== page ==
The Gurmani Centre for Languages and Literature organised a talk on Heer Waris Shah. The speakers at the talk were Maqsood Saqib and Huma Safdar.
The talk was organised to mark the 250 years since Waris Shah’s magnum opus, Heer was written in Malka Hans, Punjab. The speakers highlighted how the qissa undoubtedly stands at the centre of the Punjabi literary tradition, echoing across time, across genres, reinventing itself through the works of poetic giants such as Madhu Lal Hussain, Bulleh Shah and Sachal Sarmast. The qissa presents a multi-faceted insight into medieval Punjab, and is a remarkable analysis of its sociological, political, economic and cultural realities, in addition to being a masterpiece of literary craft and story-telling.
The speakers shared that in addition to its intellectual value, Heer Waris has also had a vibrant performative life, animating Punjab’s folk tradition and consciousness through popular music and theatre. Today, the place of Heer Waris in the local imaginary is shrinking rapidly, making it more important than ever to re-visit the monumental epic to try to re-vitalise the historical cultural links which Punjab has lost.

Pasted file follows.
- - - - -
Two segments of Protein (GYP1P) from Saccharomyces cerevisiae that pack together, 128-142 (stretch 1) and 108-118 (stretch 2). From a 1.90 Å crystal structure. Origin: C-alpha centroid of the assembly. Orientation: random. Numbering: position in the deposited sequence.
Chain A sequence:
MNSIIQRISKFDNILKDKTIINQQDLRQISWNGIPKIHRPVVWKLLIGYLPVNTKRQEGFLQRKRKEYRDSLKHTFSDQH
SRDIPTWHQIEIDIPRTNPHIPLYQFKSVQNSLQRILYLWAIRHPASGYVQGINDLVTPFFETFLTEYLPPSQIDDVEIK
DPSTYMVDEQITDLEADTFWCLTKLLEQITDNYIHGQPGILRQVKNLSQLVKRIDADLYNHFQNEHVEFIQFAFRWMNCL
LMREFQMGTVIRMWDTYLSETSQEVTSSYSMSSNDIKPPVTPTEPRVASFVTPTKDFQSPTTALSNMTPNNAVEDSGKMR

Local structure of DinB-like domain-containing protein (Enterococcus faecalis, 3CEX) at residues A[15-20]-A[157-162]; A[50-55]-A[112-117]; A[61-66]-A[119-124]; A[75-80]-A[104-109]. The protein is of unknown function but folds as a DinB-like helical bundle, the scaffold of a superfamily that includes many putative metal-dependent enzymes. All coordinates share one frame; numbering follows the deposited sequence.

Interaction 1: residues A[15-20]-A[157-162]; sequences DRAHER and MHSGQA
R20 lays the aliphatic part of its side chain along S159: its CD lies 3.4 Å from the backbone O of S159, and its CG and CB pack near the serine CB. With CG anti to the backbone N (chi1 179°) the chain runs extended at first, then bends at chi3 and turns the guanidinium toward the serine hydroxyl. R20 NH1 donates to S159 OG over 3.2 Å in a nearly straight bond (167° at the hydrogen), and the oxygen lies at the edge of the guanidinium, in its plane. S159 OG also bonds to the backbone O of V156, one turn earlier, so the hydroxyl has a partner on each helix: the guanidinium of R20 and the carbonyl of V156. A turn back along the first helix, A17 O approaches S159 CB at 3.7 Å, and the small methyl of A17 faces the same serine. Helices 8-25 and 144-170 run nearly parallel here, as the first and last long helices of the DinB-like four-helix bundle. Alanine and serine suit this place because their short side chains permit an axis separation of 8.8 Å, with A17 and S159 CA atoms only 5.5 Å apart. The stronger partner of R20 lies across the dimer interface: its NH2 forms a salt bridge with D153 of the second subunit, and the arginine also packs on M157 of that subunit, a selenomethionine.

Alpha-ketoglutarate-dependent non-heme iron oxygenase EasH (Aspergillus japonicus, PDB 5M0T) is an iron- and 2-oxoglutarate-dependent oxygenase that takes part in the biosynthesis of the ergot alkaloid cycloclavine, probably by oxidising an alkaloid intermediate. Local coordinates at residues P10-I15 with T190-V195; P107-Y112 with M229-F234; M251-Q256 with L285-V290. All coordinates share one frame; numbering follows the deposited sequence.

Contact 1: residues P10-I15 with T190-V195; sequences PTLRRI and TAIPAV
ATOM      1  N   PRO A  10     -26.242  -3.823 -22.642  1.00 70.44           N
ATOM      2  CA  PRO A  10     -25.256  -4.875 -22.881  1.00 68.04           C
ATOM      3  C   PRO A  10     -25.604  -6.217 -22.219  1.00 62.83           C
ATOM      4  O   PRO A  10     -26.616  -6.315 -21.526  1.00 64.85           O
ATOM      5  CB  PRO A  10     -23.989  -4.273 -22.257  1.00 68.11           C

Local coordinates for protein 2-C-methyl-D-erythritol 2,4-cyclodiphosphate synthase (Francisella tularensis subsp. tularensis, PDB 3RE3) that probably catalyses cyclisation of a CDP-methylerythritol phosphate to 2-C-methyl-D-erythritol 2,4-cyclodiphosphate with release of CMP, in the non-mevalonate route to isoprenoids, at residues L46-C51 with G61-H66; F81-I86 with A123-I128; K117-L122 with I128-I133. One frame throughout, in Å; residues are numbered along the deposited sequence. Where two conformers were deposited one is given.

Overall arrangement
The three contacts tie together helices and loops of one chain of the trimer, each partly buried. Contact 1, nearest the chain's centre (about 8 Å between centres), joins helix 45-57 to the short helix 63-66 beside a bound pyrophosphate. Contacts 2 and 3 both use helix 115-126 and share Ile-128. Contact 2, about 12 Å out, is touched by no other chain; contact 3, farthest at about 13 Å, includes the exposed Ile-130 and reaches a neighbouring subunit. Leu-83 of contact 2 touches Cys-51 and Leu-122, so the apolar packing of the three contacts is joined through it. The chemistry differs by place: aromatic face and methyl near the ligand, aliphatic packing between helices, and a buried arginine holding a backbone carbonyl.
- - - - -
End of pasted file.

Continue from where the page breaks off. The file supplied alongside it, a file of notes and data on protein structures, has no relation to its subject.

Maqsood Saqib is a Punjabi short story writer and researcher. He is also editor of the monthly Punjabi magazine, Pancham, and runs a publishing house for Punjabi books, Suchet Kitab Ghar, where both classics and contemporary works are published. Saqib also leads a study circle in his office every week in which Heer Waris Shah is being read. In addition to the Punjabi classics, he has worked on language and politics and has translated many English authors into Punjabi.
Huma Safdar is a theatre activist who has been working with the Sangat troupe for many years. She has directed, organized and acted in hundreds of street theatre productions, including contemporary plays by Najm Hosein Syed, which have been performed all over Punjab on a completely voluntary basis. She has also recently scripted and directed a play on Waris Shah’s Heer, titled “Jogi hoike aa,” which has been performed since the past four years.